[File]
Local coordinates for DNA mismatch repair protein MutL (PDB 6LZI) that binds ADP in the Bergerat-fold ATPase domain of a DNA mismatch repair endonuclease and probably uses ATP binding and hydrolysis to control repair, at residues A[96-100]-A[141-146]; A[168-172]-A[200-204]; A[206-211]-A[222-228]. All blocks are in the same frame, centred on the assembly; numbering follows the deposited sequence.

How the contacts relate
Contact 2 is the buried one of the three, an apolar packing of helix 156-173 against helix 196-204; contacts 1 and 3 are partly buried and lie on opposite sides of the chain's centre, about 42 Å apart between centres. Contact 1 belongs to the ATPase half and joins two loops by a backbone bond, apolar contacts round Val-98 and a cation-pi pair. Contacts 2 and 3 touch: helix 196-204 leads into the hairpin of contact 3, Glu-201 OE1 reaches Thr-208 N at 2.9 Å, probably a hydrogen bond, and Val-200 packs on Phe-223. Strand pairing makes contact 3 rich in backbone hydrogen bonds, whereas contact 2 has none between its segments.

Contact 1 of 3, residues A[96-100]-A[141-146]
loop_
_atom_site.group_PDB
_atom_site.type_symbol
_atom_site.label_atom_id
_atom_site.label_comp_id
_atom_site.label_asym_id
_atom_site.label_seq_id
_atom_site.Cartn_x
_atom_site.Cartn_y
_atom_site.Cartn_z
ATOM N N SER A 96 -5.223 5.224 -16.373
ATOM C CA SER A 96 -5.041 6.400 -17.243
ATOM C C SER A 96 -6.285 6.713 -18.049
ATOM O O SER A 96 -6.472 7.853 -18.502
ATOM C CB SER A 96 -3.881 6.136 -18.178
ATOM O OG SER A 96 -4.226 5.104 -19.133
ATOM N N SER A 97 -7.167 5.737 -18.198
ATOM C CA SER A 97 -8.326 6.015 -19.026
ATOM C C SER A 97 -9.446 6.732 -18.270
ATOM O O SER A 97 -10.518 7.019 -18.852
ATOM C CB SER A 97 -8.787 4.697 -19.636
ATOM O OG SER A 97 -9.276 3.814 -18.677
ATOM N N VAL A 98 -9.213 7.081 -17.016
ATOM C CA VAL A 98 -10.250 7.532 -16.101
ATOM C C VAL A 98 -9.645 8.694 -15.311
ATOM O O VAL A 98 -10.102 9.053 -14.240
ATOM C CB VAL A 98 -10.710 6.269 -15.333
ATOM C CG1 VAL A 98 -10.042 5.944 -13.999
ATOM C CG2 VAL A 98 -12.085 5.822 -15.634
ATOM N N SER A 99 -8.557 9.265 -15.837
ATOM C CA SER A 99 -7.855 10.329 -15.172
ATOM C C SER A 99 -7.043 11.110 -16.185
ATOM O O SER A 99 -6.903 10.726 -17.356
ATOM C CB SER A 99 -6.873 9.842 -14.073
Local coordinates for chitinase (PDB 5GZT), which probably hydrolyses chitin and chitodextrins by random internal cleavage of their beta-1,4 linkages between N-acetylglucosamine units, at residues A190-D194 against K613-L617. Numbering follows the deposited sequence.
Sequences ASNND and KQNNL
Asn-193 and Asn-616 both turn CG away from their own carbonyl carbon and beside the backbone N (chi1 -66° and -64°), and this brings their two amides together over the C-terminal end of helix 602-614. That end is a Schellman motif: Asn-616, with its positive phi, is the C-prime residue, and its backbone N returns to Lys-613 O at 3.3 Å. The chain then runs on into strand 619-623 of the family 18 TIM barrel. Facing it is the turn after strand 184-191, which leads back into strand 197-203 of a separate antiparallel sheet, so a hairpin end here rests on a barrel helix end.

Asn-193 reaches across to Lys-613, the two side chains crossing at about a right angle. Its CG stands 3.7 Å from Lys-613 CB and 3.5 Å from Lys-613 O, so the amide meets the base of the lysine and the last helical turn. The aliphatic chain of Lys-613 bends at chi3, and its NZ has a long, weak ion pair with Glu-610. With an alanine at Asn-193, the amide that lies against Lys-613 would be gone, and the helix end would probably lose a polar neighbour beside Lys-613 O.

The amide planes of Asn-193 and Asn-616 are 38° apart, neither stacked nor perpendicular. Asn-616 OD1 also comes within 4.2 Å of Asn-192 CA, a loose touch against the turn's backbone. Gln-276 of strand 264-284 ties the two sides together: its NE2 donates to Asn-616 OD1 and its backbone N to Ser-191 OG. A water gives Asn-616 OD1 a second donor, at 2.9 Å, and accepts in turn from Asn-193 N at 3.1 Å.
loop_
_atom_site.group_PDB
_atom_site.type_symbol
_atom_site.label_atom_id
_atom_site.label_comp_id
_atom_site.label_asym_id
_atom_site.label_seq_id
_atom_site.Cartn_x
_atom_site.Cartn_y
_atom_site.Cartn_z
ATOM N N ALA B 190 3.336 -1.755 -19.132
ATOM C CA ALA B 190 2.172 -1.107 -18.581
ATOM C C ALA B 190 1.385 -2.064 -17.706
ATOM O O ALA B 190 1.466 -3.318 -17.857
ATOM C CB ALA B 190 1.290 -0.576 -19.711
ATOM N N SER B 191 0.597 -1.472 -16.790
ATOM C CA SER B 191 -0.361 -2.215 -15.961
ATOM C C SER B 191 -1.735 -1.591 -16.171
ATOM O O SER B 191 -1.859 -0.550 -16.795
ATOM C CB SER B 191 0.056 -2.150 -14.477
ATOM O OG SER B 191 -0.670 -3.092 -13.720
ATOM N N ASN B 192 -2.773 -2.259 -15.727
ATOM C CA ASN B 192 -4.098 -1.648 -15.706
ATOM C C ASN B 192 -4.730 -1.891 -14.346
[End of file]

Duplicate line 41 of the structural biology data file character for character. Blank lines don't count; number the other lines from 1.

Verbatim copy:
Asn-193 and Asn-616 both turn CG away from their own carbonyl carbon and beside the backbone N (chi1 -66° and -64°), and this brings their two amides together over the C-terminal end of helix 602-614. That end is a Schellman motif: Asn-616, with its positive phi, is the C-prime residue, and its backbone N returns to Lys-613 O at 3.3 Å. The chain then runs on into strand 619-623 of the family 18 TIM barrel. Facing it is the turn after strand 184-191, which leads back into strand 197-203 of a separate antiparallel sheet, so a hairpin end here rests on a barrel helix end.